John Ortberg: What do you make of the current widespread interest in spirituality?
Dallas Willard: People hunger to do more than just believe the right things. There is a hunger for some experience of God in their lives. Whether or not this new inter est in spirituality leads to much good remains to be seen. There is a danger of spirituality becoming “the new legalism” of our day, so that one of the criteria for advancement in our society will be that you must “be spiritual.”
But there are two directions spirituality can take: Christian or general human interest. A great question in our day is whether it will be defined as Christian or non-Christian spirituality.
How are they different?
Much modern thinking views spirituality as simply a kind of “interiority”—the idea that there is an inside to the human being, and that this is the place where contact is made with the transcendental. In this view, spirituality is essentially a human dimension.
Christian spirituality is centered in the idea of a transcendent life—“being born from above,” as the New Testament puts it. This idea of spiritual life carries with it notions like accountability, judgment, the need for justice, and so on. These concepts are less popular, and they certainly are more difficult, than a conception of spirituality that simply focuses on one’s inner life.
Many people have suggested that evangelicalism lacks a good understanding of spirituality. Do you concur?
That has been largely true in the twentieth century, but it’s not true if we go back to earlier periods. Believers in the nineteenth century, for example, were not shallow in this regard. If you look at the practices of the leading figures in that time, you will find that they did not separate their daily life from their faith in the way that has evolved in the twentieth century.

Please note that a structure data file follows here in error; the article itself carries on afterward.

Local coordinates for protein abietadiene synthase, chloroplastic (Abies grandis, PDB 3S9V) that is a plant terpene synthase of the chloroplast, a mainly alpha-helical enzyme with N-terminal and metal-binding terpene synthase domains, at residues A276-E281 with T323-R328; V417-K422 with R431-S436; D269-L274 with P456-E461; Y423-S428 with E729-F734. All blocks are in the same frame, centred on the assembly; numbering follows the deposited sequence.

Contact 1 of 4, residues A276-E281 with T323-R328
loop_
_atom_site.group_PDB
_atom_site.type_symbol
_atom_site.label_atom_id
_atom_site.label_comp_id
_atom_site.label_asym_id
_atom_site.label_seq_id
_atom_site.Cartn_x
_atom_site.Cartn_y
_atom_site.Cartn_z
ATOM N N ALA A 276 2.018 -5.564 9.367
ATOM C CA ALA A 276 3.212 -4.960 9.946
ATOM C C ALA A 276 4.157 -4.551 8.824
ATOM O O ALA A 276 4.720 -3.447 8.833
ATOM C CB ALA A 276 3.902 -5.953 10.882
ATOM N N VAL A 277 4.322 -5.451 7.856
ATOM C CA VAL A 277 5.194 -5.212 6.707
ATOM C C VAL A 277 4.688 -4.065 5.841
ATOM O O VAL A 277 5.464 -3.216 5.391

As liberal theology began to degenerate into a mild form of social ethics, the fundamentalist-evangelical movement came to stress the notion that if you believe the right things, it will get you into heaven. So in an effort to preserve the faith, we came to emphasize that what really matters is what you profess. This left believers very little help on how to actually enter into the life that Jesus himself modeled and taught.
Most churches at least offer an occasional class in spirituality.
But it’s still in the category of the optional. I believe this reflects a widespread misunderstanding about the true nature of the gospel. What has come down for us historically is that the center of the gospel is sin. With the manner in which we treat the gospel, you’d almost get the idea that if it were not for sin, we’d have no use for God.
It also reflects a misunderstanding about faith. Faith has been redefined by social and historical processes so that you can profess to believe in Christ while being deeply doubtful about the wisdom of what he says. This is really central to the whole issue of spirituality. If you see faith as merely a mental shift in your mind that God sees, and thereby determines you will get into heaven, then spirituality has no place. Once you see that faith is not simply believing certain things about Jesus but also believing that what he taught about life was right, then you see that faith is much more than taking advantage of a convenient accounting procedure to get into heaven.